Because we have a little one of school age now, I thought I'll try to share a series of regular blog posts showing some things we're learning about. Perhaps some of the resources and activities we do will help inspire other families.
Zeah is very interested in Time at the moment. She has asked for a watch for her fifth birthday, and is often asking questions relating to the concept of time.
TIP: Place a standard analogue clock in a living/playing area of your home, and refer to it often, eg: "It's nearly 2 o'clock, we need to get ready for swimming now."
This past week, we started doing some activities and we read a book to support her interest. Here are some of the items we've used...
These rainbow timers from Junior Learning measure 1, 2 and 5 minutes and assisted with estimating and comparison of how long different things take at at our place. I got them online for about $10 last year.
This book, Just a Second by Steve Jenkins has beautiful...
Kelly from Fearless Homeschool is running a rare live session of her Zero to Homeschool course!
Here’s a quick overview -
Full course access – instant & lifetime
July 6 – August 28
Weekly live coaching sessions
Accountability (so you actually do it!)
Over eight weeks you’ll go through one module a week. You’ll meet for a live session once a week where Kelly does some extra teaching, answers questions, and helps troubleshoot your issues. She’ll even record it so you can watch if you can’t make it live.
At the end of the eight weeks you’ll have a personalised homeschool that’s interesting, enjoyable, AND educational (and that you don’t want to run away from).
If that’s EXACTLY what you need right now, you can join Zero to Homeschool here. Enjoy!
Are you creating things with little people? I often am! I have a few craft books to inspire, but I don't regularly use them... I normally search online for a specific theme, eg: "rainbow craft preschool". Or sometimes I search for activities to use up specific materials, eg: "seedpod crafts". I have the beginnings of a folder of ideas in Pinterest, but I forget to add to it!
We like to use materials from nature, mixed with materials that can be composted. We try to avoid plastic, foam, synthetic fibres, over-packaged kits, single-use everything! I remember about 20 years ago taking my tribe of small children to playgroup and coming home with at least four creations made from plastic and styrofoam, glitter and googly eyes. And another four the next week. And over and over until our home was filled with non-recyclable art that inevitably ended up in the bin. We still have way too many precious creations floating...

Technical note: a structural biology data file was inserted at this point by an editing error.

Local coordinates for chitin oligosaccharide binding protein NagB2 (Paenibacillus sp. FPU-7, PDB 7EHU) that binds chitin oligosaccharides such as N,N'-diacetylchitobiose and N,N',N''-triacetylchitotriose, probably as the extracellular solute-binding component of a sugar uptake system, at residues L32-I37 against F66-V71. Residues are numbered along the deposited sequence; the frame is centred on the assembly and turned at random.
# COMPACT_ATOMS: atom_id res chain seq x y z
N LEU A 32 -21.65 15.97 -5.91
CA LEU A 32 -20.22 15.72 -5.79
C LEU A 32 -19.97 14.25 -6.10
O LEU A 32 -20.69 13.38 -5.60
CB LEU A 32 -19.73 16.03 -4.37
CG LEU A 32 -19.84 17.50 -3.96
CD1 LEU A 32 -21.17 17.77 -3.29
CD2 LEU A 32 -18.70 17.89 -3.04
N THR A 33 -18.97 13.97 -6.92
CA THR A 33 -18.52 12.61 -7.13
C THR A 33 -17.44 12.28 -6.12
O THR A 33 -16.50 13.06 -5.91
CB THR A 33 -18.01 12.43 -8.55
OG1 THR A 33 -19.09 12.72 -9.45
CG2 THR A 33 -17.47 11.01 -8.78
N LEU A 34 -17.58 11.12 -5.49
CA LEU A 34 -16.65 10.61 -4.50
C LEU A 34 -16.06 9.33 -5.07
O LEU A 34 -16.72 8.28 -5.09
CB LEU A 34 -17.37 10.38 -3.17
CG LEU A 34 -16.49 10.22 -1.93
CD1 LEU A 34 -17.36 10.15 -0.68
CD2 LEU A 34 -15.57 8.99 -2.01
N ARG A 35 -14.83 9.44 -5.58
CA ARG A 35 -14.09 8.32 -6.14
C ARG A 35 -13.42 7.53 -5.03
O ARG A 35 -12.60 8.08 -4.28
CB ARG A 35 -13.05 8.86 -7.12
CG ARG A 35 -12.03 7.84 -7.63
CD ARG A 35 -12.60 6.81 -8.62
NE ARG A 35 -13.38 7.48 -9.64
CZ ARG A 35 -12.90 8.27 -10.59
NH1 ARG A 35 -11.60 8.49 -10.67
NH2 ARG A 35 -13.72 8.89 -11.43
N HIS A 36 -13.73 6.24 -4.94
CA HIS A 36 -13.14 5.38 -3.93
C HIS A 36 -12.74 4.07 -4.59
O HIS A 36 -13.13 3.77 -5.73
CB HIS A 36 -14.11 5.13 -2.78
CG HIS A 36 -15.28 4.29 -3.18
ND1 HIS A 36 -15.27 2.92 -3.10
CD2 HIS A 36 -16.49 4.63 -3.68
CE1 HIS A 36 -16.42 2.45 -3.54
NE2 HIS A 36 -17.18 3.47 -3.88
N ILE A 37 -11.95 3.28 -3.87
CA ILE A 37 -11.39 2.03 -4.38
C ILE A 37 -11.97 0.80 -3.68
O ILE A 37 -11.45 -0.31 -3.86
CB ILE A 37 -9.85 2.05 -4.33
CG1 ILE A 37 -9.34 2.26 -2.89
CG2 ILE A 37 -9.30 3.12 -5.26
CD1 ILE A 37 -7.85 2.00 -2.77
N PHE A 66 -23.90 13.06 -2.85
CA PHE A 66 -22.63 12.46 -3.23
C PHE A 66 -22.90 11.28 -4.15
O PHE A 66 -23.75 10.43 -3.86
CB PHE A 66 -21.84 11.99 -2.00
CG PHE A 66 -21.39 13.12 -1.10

Each of our six graduates have learned various things in various ways, to suit their learning styles. Some studied independently a lot, others loved co-operative learning with their siblings and/or peers - including classes, all of them have studied something online at some stage, and some really liked to learn from me, or their Dad, or another adult working closely with them.
There are plenty of years of busyness in adulthood. I am glad our lifestyle allows our children to rest when they are tired, rest when they are unwell, rest when they are growing (physically or emotionally).
I love that they can walk into our forest, and gaze at our flowing creek, and ponder all of life.
Sometimes I've been frustrated with how much they've rested, as teenagers, but now I know it was what they needed at the time.
Following on from last Tuesday's post, here are another three reasons I'm glad we're a home educating family...
Homeschooling has allowed our children the time to talk to us - their parents, each other, neighbours, friends, other parents in the home ed group, their various tutors and coaches, team mates,employers and fellow staff at their jobs, professionals and more. As with many home educated children, most of ours are very happy to have a conversation with anyone,and have gained a great deal of knowledge and confidence by doing so.
Not altogether, but for the most part, home educated children and teens are more free to be themselves, and to ponder the possibilities in life and learning. They are able to make choices without too much influence of their age peers.
This can be scary, but also so empowering. I feel blessed to allow our children so much freedom during their childhoods. Freedom to choose,...